Eyes on the Reef
By Cheryl Corbiell
On June 6, Darla White with DLNR’s Division of Aquatic Resources (DAR) provided the first “Eyes of the Reef” (EOR) skills training on Molokai at Kulana `Oiwi to an enthusiastic crowd of Molokai residents.
The EOR training has been designed to help ocean users such as community members, reef users, fishers, and commercial operators the skills to provide reliable monitoring and reporting on coral bleaching; coral and fish diseases; Crown-of-thorns Sea stars outbreaks, marine alien invasive species, and native species blooms. The participants learned how to detect the early signs of coral in distress.
“Threats to the world’s reefs have increased by over 30 percent, and today, 75 percent of the coral reefs in the world are threatened,” said White. “Pollution, climate change, poor land practices, and increasing recreational and extractive activities create environmental conditions on coral reefs that foster coral disease and coral bleaching, support the spread of invasive species, and threaten reef health.”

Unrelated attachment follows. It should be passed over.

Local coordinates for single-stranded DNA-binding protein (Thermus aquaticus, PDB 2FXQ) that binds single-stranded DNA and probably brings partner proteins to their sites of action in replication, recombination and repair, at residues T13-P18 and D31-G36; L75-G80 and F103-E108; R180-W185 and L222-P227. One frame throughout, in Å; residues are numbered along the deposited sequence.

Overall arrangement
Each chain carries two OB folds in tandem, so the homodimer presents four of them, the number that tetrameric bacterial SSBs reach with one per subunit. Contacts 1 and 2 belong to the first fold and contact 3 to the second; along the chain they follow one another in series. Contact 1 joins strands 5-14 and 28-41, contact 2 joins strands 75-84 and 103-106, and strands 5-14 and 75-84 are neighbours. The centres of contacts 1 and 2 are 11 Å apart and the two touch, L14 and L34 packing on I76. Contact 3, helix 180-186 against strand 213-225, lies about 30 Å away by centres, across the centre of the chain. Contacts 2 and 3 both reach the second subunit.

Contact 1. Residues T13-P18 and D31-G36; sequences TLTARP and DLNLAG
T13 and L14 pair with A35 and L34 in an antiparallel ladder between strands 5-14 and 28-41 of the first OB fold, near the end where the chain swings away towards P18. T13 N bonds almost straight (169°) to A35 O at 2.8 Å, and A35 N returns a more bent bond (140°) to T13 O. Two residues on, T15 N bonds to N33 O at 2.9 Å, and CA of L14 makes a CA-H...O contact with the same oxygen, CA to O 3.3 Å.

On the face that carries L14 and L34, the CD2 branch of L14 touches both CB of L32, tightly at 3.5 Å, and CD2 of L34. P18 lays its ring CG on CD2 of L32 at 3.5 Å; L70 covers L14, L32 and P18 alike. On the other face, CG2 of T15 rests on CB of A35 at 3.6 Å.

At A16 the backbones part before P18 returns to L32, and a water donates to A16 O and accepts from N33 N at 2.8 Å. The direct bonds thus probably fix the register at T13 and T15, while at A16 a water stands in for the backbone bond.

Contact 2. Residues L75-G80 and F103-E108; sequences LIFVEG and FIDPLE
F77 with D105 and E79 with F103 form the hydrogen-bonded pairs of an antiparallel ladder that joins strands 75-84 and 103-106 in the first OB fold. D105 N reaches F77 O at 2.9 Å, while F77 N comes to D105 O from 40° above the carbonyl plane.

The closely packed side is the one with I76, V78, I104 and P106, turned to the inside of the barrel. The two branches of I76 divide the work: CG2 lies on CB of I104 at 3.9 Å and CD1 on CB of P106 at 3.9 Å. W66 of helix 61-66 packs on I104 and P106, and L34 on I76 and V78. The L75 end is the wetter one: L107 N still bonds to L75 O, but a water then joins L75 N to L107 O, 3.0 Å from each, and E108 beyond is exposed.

Scientists and reef managers are only able to monitor a small fraction of Hawaii’s 410,000 acres of widespread reef systems, so more trained eyes are needed to catch these events early on. Without initial sightings by the local “eyes” on our reefs, such occurrences may go unnoticed until it is too late. For example, in 2013, a large bleaching event occurred on Molokai’s south shore due to a slight increase in water temperature.
The information collected through the EOR program is combined in a single data management and reporting system. The up-to-date information ocean users provide helps reef managers respond to harmful changes to the reef resources. Communities are now engaged as first responders to reef health status and trends. The training session can be viewed on Akaku at archive.org/details/EyesOnTheReef6615.